This is how you make it:

  1. Season the salmon on both sides lightly with a bit of salt. Steam in a steamer basket until just cooked, about 8 minutes. If you have a microwave, you can probably cook it in there as well. Once cooked, remove from heat and let cool.
  2. In a medium-sized bowl, mash together with a fork the butter and the olive oil until very smooth.This is très important; otherwise there’ll be big chunks of butter in the finished rillettes.
  3. Stir in the lemon juice, then the chopped chives and smoked salmon.4. Remove the skin from the salmon and flake the cooked salmon over the mixture, then fold the pieces of salmon into the rillette mixture along with the chili powder. Season with salt, if necessary.
  4. Spoon into canning jars and refrigerate for at least 2 hours.
  5. To serve, remove from refrigerator and let come down to just below room temperature.

Notes

Keeps for 3 days or so. 1 month in the freezer if sealed and wrapped well.

http://www.sisboomblog.com/2010/12/salmon-rillettes/

Salmon Rillettes

 

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About Trevor Kensey

To be truthful, I don't know what “Sis. Boom. [blog!]" means either. The name implies something explosive just happened I suppose I would like it if each post would make made a small 'boom' in your day or at least a fizzle. Even though a recipe is included with every post I have a hard time calling this a "food blog" or even myself a "food blogger".

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  1. Yum! I’m going to make this and give it to a friend who just recently discovered that she likes salmon. Thanks for the recipe! Enjoy the kitchen being closed!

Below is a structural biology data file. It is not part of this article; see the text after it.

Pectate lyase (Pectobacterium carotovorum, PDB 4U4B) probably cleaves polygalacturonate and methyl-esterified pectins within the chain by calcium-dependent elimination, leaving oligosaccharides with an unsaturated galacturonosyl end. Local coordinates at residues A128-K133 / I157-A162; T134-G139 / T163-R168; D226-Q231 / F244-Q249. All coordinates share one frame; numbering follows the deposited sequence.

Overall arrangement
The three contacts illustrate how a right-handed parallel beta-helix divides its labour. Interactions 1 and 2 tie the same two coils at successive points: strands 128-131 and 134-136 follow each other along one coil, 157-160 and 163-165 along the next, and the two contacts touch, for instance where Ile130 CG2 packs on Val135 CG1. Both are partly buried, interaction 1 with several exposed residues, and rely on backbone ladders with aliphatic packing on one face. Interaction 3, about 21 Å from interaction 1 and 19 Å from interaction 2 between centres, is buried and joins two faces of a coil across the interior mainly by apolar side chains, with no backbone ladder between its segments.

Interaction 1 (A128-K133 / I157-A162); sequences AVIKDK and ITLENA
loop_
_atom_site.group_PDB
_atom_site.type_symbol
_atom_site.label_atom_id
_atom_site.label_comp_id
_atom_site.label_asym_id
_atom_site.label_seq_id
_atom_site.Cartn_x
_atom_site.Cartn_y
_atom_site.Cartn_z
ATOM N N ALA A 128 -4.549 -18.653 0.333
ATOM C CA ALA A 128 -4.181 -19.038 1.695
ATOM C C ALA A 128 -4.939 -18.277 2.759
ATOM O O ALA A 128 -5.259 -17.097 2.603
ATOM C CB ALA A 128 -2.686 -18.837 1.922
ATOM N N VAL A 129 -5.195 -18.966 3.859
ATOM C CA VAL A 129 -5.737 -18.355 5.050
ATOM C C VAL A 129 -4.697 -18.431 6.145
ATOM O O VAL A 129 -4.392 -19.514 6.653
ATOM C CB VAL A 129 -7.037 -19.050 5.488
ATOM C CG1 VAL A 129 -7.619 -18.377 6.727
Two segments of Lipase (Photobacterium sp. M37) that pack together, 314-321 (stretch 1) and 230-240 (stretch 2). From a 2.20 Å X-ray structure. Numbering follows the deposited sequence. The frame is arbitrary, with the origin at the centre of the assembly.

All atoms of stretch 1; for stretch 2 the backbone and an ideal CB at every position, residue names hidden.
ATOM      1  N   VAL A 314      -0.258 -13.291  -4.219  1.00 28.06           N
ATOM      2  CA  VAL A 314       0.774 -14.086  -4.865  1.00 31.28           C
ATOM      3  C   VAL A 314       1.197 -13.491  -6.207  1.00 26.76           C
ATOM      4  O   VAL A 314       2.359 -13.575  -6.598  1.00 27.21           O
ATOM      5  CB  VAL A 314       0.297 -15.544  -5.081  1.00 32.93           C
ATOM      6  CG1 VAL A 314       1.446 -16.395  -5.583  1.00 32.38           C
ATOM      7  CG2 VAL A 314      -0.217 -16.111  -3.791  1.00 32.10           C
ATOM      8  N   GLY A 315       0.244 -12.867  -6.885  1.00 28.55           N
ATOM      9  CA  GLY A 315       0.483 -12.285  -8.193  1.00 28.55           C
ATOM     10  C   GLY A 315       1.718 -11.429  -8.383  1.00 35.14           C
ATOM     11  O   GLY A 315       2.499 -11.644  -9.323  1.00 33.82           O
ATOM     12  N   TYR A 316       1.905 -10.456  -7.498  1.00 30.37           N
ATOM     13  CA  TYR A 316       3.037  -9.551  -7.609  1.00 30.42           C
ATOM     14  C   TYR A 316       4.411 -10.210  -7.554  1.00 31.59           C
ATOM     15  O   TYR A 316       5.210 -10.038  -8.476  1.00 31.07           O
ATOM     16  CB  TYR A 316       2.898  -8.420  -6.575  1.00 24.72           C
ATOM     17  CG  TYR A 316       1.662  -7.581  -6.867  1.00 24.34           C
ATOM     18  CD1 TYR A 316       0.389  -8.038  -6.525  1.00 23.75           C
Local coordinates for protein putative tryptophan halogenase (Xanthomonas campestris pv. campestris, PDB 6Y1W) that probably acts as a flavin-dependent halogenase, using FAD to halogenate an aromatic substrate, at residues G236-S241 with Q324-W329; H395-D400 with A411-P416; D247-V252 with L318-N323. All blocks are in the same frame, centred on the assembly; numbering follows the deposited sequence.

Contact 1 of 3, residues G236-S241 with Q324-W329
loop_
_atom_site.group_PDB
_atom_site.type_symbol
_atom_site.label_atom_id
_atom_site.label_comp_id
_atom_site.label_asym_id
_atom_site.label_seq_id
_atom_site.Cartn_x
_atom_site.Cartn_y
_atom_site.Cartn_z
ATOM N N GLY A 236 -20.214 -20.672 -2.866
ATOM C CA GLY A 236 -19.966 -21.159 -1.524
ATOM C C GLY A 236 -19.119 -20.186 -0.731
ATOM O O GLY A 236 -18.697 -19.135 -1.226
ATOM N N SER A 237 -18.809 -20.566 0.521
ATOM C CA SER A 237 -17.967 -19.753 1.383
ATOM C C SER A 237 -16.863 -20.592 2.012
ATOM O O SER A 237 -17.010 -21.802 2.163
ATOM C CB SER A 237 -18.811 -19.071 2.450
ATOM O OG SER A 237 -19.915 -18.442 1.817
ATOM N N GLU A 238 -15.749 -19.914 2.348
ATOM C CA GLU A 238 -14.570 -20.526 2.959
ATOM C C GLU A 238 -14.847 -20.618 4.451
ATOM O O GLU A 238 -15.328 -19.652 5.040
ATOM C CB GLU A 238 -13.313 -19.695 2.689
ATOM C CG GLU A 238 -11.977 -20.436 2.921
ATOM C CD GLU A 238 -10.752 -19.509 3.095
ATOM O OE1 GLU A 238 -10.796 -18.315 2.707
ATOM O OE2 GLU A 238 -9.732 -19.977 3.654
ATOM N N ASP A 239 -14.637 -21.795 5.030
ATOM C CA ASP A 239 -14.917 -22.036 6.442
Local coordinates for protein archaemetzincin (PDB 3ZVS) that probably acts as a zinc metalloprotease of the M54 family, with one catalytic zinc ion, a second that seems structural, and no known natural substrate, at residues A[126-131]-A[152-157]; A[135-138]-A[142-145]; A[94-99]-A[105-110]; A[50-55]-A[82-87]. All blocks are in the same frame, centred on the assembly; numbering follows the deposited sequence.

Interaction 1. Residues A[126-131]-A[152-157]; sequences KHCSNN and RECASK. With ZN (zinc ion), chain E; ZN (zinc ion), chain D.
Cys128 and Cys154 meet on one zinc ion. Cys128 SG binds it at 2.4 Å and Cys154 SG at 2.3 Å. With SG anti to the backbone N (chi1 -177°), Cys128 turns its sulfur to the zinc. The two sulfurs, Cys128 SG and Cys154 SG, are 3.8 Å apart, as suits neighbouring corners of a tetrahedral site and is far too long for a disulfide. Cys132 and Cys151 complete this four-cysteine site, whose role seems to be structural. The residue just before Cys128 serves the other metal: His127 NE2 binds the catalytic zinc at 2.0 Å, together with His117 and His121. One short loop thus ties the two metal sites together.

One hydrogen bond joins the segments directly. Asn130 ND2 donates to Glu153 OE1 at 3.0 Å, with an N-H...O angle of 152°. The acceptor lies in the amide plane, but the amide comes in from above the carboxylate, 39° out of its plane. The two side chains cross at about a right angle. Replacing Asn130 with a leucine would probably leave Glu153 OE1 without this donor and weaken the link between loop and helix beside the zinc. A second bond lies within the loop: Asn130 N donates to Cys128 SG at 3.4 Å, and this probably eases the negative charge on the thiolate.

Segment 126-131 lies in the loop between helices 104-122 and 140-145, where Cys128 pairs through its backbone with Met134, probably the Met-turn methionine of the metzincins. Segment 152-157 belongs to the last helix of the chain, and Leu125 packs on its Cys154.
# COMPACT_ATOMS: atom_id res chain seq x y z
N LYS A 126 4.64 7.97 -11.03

2. I’ve been on strike in my kitchen now for a while- I’m just now getting back in the cooking groove. Your salmon rillettes- however you say it- look fabulous and perfect for New Year’s Eve! Now all I need is a bit of smoked salmon. 🙂

  3. I had to laugh when you said your kitchen is closed – mine too! I just don’t feel like dong any cooking for New Year’s. Finger foods sound perfect and I am going to try making these for New Year’s Eve. Thank you for the recipe!

  4. I believe this was the yummy snack you served me during my recent visit. Magnifique!

  5. I know your kitchen is not a bakery, but David’s recent book on Desserts is a good one to have on the shelf. Shame on people for not giving you more notice – but look at it this way – you’re prepped for an episode of Top Chef or Meals in Minutes or When Company Drops In Unexpectedly… Salmon and New Years go quite well together.

  6. OOH Trevor, qu’est-ce que c’est? You made THIS and didn’t invite me over?! Oh la la la !!

    It looks très bon!!!

  7. I’m so glad you stopped by my blog because it led to me discovering your blog and I love it . The photos, the writing and of course the food. This looks so very good. I’m stopping by the market today for some salmon !

  8. I couldn’t decide which post to comment on, everything looks so good, your photos make me want to try everything you made! 🙂
    Thanks for your comment on my blog. Have a great new year!

  9. Can I borrow your “closed” sign, pretty please? Maybe I can least put it on autopilot for a week or two…

    I have had my eye on either the rilletes or some gravlax for a while now. You are tempting me…

  10. You have been so ambitious this season and alas I’ve been away for most of it. I am now ready to cook like crazy and you, my dear are an inspiration. Happy New Year to you and yours this season Trevor. I look forward to many more sharing of great ideas and food through out the year. B:)